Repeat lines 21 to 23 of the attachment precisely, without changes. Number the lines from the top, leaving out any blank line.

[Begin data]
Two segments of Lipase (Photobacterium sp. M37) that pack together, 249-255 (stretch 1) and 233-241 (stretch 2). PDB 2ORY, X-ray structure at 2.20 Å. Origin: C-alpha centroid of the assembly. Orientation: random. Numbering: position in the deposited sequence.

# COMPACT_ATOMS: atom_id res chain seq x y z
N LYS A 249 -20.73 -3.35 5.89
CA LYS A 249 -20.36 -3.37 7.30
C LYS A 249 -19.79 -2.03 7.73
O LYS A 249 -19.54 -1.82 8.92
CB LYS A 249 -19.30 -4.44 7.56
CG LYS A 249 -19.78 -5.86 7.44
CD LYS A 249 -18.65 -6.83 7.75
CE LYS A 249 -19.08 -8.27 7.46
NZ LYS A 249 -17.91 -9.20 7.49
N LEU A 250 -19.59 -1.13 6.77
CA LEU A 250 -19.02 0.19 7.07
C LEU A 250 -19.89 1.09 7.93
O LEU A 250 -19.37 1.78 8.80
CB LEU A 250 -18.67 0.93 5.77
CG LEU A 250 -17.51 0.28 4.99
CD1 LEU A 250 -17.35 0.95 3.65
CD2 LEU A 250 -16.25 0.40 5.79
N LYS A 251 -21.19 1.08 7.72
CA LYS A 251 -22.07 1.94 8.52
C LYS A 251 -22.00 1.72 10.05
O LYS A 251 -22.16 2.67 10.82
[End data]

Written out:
CA LYS A 251 -22.07 1.94 8.52
C LYS A 251 -22.00 1.72 10.05
O LYS A 251 -22.16 2.67 10.82